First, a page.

smashed,” by Gael.

March 30, 2018; Devex

As a new generation of wealthy corporate leaders turns from their businesses to solving the societal and global problems they see around them, they are fundamentally challenging the role of philanthropy and the nonprofit sector. From education to disaster relief, there is no problem that, they assert, can’t be attacked more effectively by adopting the lessons of corporate success. They saw their innovations as not just improvements, but breakthroughs. Their triumphs came from willingness to risk revolutionary approaches which disrupted existing technologies and markets.

Devex’s recent coverage of the Global Skills & Education Forum illustrates some of the challenges of this approach. Describing from perspective of the educational sector, Lant Pritchett, research director at Research on Improving Systems of Education, told Devex, “In order to lead to transformational improvements, educational technology should be not sustaining technology but disruptive technology, reaching everyone with the kind of education they actually need, and that means going head to head with the education establishments.”

Amy Klement, who leads the philanthropic investment firm Omidyar Network’s education initiative globally, told Devex that “education is one of the few sectors that hasn’t been disrupted for hundreds of years. And the school model—everything from pedagogy to delivery to financing—has been very consistent.” In seeking ways to improve education, they are willing to break current systems; from their perspective, if current approaches to fixing societal problems were effective, the problems would have been solved long ago.

While many nonprofit organizations see their work from a local and personal perspective, the new entrepreneurial thinking looks for ways to respond at scale. Nonprofits are accustomed to being evaluated on their effectiveness in the work they do today; from this new mindset, they’ll find it critical to consider their potential to expand their efforts across a city, state, or nation—even globally. They’ll be judged on their organizational capacity to handle the large investments needed to scale.

In some ways, the very model of a nonprofit organization is being challenged. Rather than seeing a conflict between profit and social mission, the new “philanthropists” see profit as the necessary means for sustainability and scalability. During a panel discussion at the Forum, Jennifer Lee of the venture capital firm Learn Capital noted, “Some people are uncomfortable with the idea of making profit off of students. But what many investors will emphasize is that entrepreneurs behind for-profit education models need to make those margins in order to reinvest and scale to reach more people.”

Mariana Costa, the founder and chief executive officer of Laboratoria, a Peru-based nonprofit, sees the benefits of being self-supporting and adapting to this new ethos. She told Devex, “We’re very clear that we don’t want to live on grants forever. The borderline between nonprofits and for-profits, or impact- or mission-driven for-profits, is becoming more and more blurry, and it’s great to find partners and funders that understand that.”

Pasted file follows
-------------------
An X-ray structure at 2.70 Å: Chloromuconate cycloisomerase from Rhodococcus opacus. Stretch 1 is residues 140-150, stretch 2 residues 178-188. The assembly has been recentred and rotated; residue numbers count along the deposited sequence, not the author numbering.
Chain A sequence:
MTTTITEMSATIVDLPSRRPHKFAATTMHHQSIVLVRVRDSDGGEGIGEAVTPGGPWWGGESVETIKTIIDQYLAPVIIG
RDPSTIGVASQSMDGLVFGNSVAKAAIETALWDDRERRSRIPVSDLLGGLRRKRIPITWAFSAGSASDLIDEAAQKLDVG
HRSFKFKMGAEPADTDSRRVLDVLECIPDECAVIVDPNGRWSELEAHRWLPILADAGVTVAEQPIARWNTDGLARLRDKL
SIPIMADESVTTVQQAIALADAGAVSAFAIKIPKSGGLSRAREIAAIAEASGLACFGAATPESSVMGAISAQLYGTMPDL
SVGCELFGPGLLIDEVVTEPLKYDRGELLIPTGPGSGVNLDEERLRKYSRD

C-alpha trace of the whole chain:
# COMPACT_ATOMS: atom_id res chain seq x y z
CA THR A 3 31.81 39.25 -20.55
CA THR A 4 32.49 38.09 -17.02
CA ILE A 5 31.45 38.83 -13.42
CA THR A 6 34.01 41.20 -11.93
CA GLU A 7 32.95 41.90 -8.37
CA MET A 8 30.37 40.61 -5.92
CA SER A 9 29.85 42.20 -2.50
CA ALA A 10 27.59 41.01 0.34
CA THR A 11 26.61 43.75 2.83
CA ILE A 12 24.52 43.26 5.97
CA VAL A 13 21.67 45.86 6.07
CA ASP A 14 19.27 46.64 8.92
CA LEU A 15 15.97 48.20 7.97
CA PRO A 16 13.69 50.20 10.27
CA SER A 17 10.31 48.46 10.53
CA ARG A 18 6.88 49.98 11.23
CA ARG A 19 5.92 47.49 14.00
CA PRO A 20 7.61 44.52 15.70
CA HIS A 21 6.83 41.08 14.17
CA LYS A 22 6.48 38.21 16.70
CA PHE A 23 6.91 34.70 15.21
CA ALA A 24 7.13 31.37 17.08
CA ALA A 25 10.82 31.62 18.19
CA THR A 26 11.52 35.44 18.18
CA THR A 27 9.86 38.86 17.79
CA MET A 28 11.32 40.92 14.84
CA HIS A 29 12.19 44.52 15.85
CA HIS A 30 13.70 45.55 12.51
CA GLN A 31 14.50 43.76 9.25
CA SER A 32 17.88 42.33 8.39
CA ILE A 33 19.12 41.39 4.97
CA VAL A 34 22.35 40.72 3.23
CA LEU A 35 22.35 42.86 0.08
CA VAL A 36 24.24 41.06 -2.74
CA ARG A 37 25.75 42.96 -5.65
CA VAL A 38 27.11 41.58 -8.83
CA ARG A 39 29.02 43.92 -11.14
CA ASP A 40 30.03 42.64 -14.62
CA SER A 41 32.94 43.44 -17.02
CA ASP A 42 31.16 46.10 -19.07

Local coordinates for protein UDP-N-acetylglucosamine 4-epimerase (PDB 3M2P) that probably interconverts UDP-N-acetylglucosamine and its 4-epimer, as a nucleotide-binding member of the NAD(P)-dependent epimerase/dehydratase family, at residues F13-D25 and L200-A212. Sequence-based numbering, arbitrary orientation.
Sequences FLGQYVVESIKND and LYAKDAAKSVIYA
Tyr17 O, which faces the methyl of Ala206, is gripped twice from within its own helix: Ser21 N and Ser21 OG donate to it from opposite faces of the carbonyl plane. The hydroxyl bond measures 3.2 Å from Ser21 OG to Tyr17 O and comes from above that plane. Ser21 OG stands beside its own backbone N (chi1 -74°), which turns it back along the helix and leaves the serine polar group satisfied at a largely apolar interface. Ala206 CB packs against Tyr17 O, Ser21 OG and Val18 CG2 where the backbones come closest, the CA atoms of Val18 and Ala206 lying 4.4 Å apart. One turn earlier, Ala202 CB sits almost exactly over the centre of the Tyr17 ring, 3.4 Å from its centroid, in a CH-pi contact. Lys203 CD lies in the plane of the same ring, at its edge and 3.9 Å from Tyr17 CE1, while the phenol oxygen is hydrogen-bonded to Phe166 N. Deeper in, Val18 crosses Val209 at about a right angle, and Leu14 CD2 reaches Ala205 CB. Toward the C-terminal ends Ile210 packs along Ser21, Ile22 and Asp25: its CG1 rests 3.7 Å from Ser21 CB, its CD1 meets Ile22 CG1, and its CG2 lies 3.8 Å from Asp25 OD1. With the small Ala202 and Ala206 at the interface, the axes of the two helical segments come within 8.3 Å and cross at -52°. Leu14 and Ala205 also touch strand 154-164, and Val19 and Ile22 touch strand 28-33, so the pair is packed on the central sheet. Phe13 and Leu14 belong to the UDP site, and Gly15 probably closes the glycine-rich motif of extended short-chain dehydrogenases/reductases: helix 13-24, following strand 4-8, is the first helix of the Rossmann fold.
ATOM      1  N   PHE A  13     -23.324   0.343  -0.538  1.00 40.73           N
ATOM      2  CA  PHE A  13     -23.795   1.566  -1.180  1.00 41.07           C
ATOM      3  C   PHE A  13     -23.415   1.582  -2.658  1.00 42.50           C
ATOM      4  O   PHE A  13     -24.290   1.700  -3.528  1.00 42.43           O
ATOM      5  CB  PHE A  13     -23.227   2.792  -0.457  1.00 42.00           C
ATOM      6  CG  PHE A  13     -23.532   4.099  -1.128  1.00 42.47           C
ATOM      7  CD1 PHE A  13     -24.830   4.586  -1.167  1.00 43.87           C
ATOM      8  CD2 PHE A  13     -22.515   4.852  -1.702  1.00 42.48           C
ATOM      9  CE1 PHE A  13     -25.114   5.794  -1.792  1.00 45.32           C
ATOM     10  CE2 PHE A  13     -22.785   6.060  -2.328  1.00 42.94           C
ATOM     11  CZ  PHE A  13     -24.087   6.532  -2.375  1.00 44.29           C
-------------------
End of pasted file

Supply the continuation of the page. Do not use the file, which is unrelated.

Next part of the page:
David Risher, the president and co-founder of Worldreader, a San Francisco-based nonprofit organization that aims to bring digital books to developing countries, described the duality of this challenge to the nonprofit sector:

The growth mindset…is very powerful and it’s unusual in the nonprofit and education space. The ethos that says grow big or go home, and a growth mindset of always learning and experimenting with an eye toward scale, can be quite energizing to the sector.…“Move fast and break things” doesn’t work when it comes to kids’ lives.

Nor does it work when disruption to one system causes negative effects in the larger social environment. Megan Haggerty, coordinator of the International Education Funders Group, told Devex that “whether it is private school or personalized learning, none of these interventions exist in a vacuum, so the question is how they work together on a systemic level to deliver on better education for all….This isn’t just about ensuring those kids going to that particular school are doing well, but does it have any unintended effects on the children’s neighbors or siblings who don’t go to that school?”

The lessons of disruptive innovation, speed, and scale may be important for the nonprofit sector to learn, as the status quo may not hold the best solutions to the large and chronic problems we face. But is the very structure of nonprofit organizations broken and ready to be discarded? In forming LLCs rather than foundations or other forms of traditional nonprofit, as Mark Zuckerberg, Pierre Omidyar, Laurene Powell Jobs, and many others have done, we are losing a valuable level of public oversight and control. In the growth of social benefit corporations and the for-profit investment groups that fund them, we lose a degree of public accountability that rapid and disruptive change requires.

When innovations fail, lives and futures are at risk. While social investors can walk away, as Zuckerberg can from Newark or Gates can from schools affected by his various educational innovations, children and communities cannot. Who will be there to pick up the pieces?—Martin Levine